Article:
In accordance with at least some embodiments of the present invention, the SIP message received at the load balancing engine may either be a subscribed or unsolicited message. As one example, the SIP message may be an unsolicited PUBLISH message. However, embodiments of the present invention may also work when a subscribed message is received.

Smart Load Balancing, in accordance with at least some embodiments of the present invention, provides a straight forward and effective way of load-balancing a group of nearly independent application resources into a much larger aggregate application simply by routing new INVITE messages to the most available SIP network element, where the SIP network element provides a portal to the application resources.

Advantages of the present invention will be primarily discussed in connection with call center SIP-based applications. One skilled in the art will appreciate that any type of call routing application may benefit from the call balancing algorithms of the present invention and the advantages afforded by embodiments of the present invention are not limited to just call center applications. Specifically, any other application with multiple SIP interfaces that is signaled using the AOR and behaves as either a named application or a coverage application may also benefit from call balancing algorithms described herein.

The phrases “at least one”, “one or more”, and “and/or” are open-ended expressions that are both conjunctive and disjunctive in operation. For example, each of the expressions “at least one of A, B and C”, “at least one of A, B, or C”, “one or more of A, B, and C”, “one or more of A, B, or C” and “A, B, and/or C” means A alone, B alone, C alone, A and B together, A and C together, B and C together, or A, B and C together.

The terms “a” or “an” entity refers to one or more of that entity. As such, the terms “a” (or “an”), “one or more” and “at least one” can be used interchangeably herein. It is also to be noted that the terms “comprising”, “including”, and “having” can be used interchangeably.

The term “automatic” and variations thereof, as used herein, refers to any process or operation done without material human input when the process or operation is performed. However, a process or operation can be automatic even if performance of the process or operation uses human input, whether material or immaterial, received before performance of the process or operation. Human input is deemed to be material if such input influences how the process or operation will be performed. Human input that consents to the performance of the process or operation is not deemed to be “material”.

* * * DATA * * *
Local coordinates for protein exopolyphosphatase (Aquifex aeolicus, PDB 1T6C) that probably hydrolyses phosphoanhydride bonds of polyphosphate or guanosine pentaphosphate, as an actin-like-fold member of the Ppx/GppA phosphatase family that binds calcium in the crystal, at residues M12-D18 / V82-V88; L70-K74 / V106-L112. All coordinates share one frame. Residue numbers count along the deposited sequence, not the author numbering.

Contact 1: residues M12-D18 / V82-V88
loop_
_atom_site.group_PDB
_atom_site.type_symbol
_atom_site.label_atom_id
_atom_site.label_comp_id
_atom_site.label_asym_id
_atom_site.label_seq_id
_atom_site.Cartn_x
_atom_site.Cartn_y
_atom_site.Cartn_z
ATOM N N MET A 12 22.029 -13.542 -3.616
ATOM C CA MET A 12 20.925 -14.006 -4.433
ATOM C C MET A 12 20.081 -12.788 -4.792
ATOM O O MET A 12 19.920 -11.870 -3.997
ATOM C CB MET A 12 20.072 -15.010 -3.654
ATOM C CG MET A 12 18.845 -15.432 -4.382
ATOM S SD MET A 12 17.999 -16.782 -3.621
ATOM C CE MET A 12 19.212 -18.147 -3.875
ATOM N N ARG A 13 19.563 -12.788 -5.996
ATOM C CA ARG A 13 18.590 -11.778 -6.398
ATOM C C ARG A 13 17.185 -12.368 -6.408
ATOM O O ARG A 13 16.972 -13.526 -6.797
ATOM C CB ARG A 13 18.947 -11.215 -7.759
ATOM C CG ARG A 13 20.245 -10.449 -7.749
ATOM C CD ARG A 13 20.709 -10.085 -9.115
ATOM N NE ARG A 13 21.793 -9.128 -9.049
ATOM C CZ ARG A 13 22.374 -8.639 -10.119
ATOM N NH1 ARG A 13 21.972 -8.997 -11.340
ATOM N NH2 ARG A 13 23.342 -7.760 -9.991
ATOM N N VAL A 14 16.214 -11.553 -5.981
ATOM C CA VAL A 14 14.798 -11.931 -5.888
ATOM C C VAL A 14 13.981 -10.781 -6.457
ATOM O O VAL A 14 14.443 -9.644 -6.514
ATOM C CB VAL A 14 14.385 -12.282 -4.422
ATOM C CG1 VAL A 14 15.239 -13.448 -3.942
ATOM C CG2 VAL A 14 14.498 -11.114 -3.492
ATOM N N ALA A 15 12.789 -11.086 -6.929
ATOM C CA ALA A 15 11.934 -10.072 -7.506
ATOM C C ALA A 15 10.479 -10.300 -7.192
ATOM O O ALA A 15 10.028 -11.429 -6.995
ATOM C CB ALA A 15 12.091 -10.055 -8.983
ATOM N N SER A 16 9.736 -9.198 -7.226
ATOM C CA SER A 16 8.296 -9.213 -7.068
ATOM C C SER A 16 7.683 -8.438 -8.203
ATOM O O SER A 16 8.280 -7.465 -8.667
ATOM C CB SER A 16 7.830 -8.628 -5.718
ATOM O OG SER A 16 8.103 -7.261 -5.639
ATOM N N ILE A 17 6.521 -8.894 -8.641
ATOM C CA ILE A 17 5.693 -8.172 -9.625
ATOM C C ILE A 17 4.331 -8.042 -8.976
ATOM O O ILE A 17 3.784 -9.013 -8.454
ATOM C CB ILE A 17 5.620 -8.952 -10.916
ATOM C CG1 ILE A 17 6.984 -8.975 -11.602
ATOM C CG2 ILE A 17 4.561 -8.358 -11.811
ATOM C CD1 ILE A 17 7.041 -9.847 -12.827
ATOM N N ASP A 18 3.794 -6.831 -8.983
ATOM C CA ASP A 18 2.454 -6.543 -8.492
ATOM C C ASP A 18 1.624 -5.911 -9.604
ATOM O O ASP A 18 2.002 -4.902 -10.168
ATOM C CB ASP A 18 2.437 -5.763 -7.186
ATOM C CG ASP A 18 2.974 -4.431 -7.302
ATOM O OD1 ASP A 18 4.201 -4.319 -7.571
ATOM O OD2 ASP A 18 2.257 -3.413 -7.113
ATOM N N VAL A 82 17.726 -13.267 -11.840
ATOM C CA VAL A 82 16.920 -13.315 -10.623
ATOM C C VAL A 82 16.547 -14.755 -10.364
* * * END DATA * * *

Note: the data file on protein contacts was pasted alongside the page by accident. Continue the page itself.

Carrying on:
The term “computer-readable medium” as used herein refers to any tangible storage and/or transmission medium that participates in providing instructions or data to a processor for execution. Such a medium may take many forms, including but not limited to, non-volatile media, volatile media, and transmission media. Non-volatile media includes, for example, NVRAM, or magnetic or optical disks. Volatile media includes dynamic memory, such as main memory. Common forms of computer-readable media include, for example, a floppy disk, a flexible disk, hard disk, magnetic tape, or any other magnetic medium, magneto-optical medium, a CD-ROM, any other optical medium, punch cards, paper tape, any other physical medium with patterns of holes, RAM, PROM, EPROM, FLASH-EPROM, solid state medium like a memory card, any other memory chip or cartridge, a carrier wave as described hereinafter, or any other medium from which a computer can read. A digital file attachment to e-mail or other self-contained information archive or set of archives is considered a distribution medium equivalent to a tangible storage medium. When the computer-readable media is configured as a database, it is to be understood that the database may be any type of database, such as relational, hierarchical, object-oriented, and/or the like. Accordingly, the invention is considered to include a tangible storage medium or distribution medium and prior art-recognized equivalents and successor media, in which the software implementations of the present invention are stored.

The terms “determine,” “calculate” and “compute,” and variations thereof, as used herein, are used interchangeably and include any type of methodology, process, mathematical operation or technique.

The term “module” or “tool” as used herein refers to any known or later developed hardware, software, firmware, artificial intelligence, fuzzy logic, or combination of hardware and software that is capable of performing the functionality associated with that element. Also, while the invention is described in terms of exemplary embodiments, it should be appreciated that individual aspects of the invention can be separately claimed.

The preceding is a simplified summary of embodiments of the invention to provide an understanding of some aspects of the invention. This summary is neither an extensive nor exhaustive overview of the invention and its various embodiments. It is intended neither to identify key or critical elements of the invention nor to delineate the scope of the invention but to present selected concepts of the invention in a simplified form as an introduction to the more detailed description presented below. As will be appreciated, other embodiments of the invention are possible utilizing, alone or in combination, one or more of the features set forth above or described in detail below.